After reading my favorite newspaper’s editorial “Audit will help city in more ways than one,” (July 17 edition of the Daily Journal) I think the facts and the truth need to be aired. All local city and county governments have had procedural and policy manuals in place since the 1970s. The city and county employees just need to be versed in the manual and need to follow the proper procedures at all times. It’s the department managers’ fault for not doing their jobs.
The reason why there are so many resignations in San Mateo’s Community Development Department is because of the “7-Eleven controversy.” But the “7-Eleven controversy” was the fault of a certain San Mateo councilman allegedly exploiting his influence in a conflict of interest, and the fault of the former interim city attorney, for allegedly neglecting to do proper legal research into the city’s ordinances and policies. There needs to be an external investigation into this matter, not a new procedures manual.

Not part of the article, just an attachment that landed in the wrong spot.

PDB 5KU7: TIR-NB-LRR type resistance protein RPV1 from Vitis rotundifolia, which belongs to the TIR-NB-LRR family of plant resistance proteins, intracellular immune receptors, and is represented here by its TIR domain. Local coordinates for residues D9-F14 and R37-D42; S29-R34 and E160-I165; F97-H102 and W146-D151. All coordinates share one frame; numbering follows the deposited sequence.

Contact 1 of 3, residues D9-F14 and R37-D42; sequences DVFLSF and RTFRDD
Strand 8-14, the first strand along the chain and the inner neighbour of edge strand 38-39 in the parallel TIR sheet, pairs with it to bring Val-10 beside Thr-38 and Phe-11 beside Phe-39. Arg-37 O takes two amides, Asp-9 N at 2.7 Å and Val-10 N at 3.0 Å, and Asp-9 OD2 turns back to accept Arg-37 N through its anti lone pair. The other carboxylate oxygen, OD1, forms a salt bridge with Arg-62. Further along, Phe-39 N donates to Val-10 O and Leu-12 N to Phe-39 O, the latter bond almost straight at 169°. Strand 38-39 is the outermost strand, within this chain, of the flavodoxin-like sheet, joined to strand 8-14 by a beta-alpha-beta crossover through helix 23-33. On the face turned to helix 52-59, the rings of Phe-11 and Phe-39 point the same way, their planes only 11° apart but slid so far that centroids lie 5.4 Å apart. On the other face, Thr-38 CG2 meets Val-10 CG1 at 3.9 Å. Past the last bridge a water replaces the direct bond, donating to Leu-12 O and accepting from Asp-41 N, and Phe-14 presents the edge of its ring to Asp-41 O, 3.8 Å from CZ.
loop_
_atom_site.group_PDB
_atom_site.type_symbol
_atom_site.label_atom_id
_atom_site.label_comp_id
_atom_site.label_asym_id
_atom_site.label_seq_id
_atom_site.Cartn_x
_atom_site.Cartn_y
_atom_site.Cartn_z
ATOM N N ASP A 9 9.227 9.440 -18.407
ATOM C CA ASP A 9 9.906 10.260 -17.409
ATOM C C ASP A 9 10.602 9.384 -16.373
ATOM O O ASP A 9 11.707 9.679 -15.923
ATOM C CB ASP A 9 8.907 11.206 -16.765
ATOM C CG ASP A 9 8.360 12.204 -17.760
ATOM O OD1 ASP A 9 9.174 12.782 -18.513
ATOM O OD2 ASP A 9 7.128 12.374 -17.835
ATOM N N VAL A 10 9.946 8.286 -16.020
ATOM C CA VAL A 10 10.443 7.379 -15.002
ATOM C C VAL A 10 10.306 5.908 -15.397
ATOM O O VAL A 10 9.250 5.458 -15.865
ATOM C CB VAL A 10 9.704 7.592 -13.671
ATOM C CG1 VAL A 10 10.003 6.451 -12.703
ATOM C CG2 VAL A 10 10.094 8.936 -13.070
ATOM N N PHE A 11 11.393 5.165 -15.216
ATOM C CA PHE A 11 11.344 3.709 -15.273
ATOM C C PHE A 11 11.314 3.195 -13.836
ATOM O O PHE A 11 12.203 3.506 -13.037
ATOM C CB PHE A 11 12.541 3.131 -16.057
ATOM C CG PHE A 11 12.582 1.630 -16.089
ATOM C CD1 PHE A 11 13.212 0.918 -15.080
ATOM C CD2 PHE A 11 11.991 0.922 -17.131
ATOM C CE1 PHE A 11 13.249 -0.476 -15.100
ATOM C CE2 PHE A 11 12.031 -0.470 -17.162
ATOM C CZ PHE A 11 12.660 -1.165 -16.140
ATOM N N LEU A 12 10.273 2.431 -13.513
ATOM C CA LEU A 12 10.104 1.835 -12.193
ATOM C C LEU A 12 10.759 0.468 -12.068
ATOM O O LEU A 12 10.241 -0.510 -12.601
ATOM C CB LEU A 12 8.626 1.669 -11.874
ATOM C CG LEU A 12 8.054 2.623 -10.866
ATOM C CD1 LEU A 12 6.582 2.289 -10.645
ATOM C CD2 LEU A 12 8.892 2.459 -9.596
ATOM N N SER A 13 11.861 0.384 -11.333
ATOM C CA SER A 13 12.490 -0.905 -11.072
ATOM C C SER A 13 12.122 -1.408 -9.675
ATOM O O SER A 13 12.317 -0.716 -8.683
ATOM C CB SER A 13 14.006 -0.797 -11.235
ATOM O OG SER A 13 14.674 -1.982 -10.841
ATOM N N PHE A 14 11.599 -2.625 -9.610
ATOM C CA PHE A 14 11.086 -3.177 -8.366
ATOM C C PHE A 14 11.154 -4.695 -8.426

Ironically, the city employees who allegedly caused this problem have all resigned their positions, retired or taken different jobs. All of these former employees should be held accountable for their alleged actions and pay for any monetary judgment against the city of San Mateo that resulted from the “7-Eleven controversy.”
An audit of the Community Development Department is just a legal excuse to protect all the former employees, effectively saying, “we didn’t have a proper procedure manual to follow, so they didn’t do anything wrong.” This is like sweeping the truth under the rug. What part of “transparency” does the city of San Mateo not understand?
Michael R. Oberg